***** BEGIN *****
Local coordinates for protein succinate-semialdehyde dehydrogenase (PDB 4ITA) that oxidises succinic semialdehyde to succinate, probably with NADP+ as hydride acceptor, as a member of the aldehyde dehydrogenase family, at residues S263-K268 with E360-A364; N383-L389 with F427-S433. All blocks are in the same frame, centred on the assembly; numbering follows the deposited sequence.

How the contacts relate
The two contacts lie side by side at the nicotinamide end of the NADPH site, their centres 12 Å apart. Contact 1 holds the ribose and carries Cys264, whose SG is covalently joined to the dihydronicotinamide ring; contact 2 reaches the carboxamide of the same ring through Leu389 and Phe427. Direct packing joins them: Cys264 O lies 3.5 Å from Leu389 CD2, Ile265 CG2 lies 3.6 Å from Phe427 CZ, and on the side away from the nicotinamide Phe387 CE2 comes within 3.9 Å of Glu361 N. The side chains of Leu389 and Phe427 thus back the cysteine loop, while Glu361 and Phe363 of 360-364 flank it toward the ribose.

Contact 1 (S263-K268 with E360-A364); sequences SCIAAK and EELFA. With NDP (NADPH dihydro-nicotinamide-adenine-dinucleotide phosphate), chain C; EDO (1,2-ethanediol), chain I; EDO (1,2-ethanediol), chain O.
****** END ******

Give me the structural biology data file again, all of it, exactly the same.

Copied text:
Local coordinates for protein succinate-semialdehyde dehydrogenase (PDB 4ITA) that oxidises succinic semialdehyde to succinate, probably with NADP+ as hydride acceptor, as a member of the aldehyde dehydrogenase family, at residues S263-K268 with E360-A364; N383-L389 with F427-S433. All blocks are in the same frame, centred on the assembly; numbering follows the deposited sequence.

How the contacts relate
The two contacts lie side by side at the nicotinamide end of the NADPH site, their centres 12 Å apart. Contact 1 holds the ribose and carries Cys264, whose SG is covalently joined to the dihydronicotinamide ring; contact 2 reaches the carboxamide of the same ring through Leu389 and Phe427. Direct packing joins them: Cys264 O lies 3.5 Å from Leu389 CD2, Ile265 CG2 lies 3.6 Å from Phe427 CZ, and on the side away from the nicotinamide Phe387 CE2 comes within 3.9 Å of Glu361 N. The side chains of Leu389 and Phe427 thus back the cysteine loop, while Glu361 and Phe363 of 360-364 flank it toward the ribose.

Contact 1 (S263-K268 with E360-A364); sequences SCIAAK and EELFA. With NDP (NADPH dihydro-nicotinamide-adenine-dinucleotide phosphate), chain C; EDO (1,2-ethanediol), chain I; EDO (1,2-ethanediol), chain O.